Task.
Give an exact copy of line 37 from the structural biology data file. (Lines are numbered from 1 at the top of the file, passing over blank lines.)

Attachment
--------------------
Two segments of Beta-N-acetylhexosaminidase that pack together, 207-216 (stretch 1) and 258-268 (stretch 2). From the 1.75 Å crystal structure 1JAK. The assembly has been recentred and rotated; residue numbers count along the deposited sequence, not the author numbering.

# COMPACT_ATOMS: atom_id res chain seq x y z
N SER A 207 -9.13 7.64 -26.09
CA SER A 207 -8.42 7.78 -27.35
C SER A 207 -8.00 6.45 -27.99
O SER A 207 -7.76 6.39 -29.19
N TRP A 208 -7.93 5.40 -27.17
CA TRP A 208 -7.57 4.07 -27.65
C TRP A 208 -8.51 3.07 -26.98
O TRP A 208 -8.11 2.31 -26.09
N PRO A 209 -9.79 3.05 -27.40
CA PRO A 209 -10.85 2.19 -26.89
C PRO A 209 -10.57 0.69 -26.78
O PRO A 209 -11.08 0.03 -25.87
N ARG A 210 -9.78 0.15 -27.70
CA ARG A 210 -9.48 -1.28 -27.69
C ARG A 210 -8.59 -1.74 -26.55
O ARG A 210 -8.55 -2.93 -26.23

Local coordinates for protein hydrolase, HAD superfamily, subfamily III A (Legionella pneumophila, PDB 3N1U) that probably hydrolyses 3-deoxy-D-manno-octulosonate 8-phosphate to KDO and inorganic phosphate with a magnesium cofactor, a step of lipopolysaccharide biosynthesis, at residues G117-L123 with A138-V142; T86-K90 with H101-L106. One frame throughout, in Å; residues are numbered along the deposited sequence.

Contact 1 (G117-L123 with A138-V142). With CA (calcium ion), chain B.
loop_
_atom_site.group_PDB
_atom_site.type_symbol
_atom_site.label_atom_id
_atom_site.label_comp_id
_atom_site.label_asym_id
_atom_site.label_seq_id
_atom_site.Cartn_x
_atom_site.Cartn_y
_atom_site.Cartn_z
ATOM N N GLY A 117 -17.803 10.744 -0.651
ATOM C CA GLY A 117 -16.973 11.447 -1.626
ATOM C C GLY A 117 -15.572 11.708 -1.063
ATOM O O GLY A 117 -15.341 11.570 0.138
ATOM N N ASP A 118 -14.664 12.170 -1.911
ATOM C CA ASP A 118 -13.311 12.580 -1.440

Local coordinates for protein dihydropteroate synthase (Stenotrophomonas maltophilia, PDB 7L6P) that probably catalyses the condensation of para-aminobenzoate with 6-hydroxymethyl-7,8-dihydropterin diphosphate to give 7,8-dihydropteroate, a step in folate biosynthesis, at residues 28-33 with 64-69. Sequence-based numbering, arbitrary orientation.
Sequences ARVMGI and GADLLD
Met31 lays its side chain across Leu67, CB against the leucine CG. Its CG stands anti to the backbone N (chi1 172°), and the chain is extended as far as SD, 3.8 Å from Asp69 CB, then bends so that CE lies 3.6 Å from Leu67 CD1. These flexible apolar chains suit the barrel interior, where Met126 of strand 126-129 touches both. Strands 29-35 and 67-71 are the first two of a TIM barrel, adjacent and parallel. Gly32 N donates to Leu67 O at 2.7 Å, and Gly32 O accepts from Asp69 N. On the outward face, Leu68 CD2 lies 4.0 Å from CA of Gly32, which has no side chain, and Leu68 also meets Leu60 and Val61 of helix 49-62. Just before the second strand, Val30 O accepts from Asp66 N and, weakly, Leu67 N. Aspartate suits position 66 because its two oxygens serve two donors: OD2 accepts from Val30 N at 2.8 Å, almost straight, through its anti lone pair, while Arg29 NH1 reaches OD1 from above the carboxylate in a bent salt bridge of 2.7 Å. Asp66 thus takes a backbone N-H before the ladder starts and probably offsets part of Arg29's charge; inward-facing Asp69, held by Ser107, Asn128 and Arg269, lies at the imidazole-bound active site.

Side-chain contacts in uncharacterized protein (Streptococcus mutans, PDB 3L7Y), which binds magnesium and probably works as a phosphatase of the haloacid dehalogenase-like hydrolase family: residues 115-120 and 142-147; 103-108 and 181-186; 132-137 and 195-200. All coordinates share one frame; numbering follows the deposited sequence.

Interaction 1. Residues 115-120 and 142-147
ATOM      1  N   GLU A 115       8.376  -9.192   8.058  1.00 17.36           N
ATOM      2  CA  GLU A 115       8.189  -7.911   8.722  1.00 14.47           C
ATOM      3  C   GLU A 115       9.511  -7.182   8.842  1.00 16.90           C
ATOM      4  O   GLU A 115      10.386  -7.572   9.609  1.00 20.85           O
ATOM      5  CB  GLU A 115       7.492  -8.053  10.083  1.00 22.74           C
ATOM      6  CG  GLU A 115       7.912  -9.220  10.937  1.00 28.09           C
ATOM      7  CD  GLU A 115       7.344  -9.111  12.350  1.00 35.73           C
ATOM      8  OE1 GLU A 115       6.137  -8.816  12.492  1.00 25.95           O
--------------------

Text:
Local coordinates for protein dihydropteroate synthase (Stenotrophomonas maltophilia, PDB 7L6P) that probably catalyses the condensation of para-aminobenzoate with 6-hydroxymethyl-7,8-dihydropterin diphosphate to give 7,8-dihydropteroate, a step in folate biosynthesis, at residues 28-33 with 64-69. Sequence-based numbering, arbitrary orientation.